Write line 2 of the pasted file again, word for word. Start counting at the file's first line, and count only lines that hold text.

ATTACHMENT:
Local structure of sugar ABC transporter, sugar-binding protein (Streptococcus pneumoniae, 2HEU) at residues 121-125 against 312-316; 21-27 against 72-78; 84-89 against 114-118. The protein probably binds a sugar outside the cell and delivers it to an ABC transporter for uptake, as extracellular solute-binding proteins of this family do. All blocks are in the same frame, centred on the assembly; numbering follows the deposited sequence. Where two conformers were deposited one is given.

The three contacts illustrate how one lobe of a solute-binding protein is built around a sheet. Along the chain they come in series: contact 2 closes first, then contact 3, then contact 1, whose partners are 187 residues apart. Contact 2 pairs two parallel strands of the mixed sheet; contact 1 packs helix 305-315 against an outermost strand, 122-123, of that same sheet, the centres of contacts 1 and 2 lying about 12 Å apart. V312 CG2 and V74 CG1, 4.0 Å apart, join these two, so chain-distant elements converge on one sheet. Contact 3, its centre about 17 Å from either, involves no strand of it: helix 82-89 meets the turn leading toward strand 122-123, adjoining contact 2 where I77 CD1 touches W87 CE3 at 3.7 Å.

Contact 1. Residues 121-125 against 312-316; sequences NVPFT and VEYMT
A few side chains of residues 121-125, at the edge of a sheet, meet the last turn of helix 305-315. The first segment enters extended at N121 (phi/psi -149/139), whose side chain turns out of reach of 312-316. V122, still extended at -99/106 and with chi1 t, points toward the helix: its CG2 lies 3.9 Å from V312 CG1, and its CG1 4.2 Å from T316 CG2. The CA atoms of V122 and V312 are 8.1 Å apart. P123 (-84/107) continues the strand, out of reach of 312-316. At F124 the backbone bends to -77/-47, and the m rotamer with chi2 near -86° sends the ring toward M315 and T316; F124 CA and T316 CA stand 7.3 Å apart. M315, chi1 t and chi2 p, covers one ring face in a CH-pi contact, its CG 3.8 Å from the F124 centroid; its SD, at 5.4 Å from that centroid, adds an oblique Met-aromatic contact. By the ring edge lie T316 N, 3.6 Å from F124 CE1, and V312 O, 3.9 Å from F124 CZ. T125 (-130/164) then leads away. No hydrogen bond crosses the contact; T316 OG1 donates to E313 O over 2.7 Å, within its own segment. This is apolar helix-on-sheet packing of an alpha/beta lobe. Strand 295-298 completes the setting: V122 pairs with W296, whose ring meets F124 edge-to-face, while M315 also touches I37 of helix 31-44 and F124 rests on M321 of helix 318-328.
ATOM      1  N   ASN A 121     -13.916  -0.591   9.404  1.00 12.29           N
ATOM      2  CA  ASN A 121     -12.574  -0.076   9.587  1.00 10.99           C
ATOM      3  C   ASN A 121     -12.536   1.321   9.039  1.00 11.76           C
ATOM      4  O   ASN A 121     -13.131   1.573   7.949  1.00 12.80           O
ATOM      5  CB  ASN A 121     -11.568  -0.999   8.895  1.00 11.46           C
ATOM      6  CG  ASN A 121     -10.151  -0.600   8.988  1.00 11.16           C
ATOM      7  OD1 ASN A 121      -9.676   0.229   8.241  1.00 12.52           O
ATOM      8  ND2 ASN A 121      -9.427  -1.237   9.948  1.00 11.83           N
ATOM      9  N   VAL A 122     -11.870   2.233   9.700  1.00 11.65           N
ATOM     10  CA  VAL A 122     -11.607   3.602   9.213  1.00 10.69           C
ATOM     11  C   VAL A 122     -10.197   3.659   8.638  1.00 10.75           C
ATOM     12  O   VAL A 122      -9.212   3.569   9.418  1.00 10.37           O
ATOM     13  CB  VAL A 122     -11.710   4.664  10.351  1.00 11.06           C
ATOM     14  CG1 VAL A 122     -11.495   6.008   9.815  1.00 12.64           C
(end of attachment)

The three contacts illustrate how one lobe of a solute-binding protein is built around a sheet. Along the chain they come in series: contact 2 closes first, then contact 3, then contact 1, whose partners are 187 residues apart. Contact 2 pairs two parallel strands of the mixed sheet; contact 1 packs helix 305-315 against an outermost strand, 122-123, of that same sheet, the centres of contacts 1 and 2 lying about 12 Å apart. V312 CG2 and V74 CG1, 4.0 Å apart, join these two, so chain-distant elements converge on one sheet. Contact 3, its centre about 17 Å from either, involves no strand of it: helix 82-89 meets the turn leading toward strand 122-123, adjoining contact 2 where I77 CD1 touches W87 CE3 at 3.7 Å.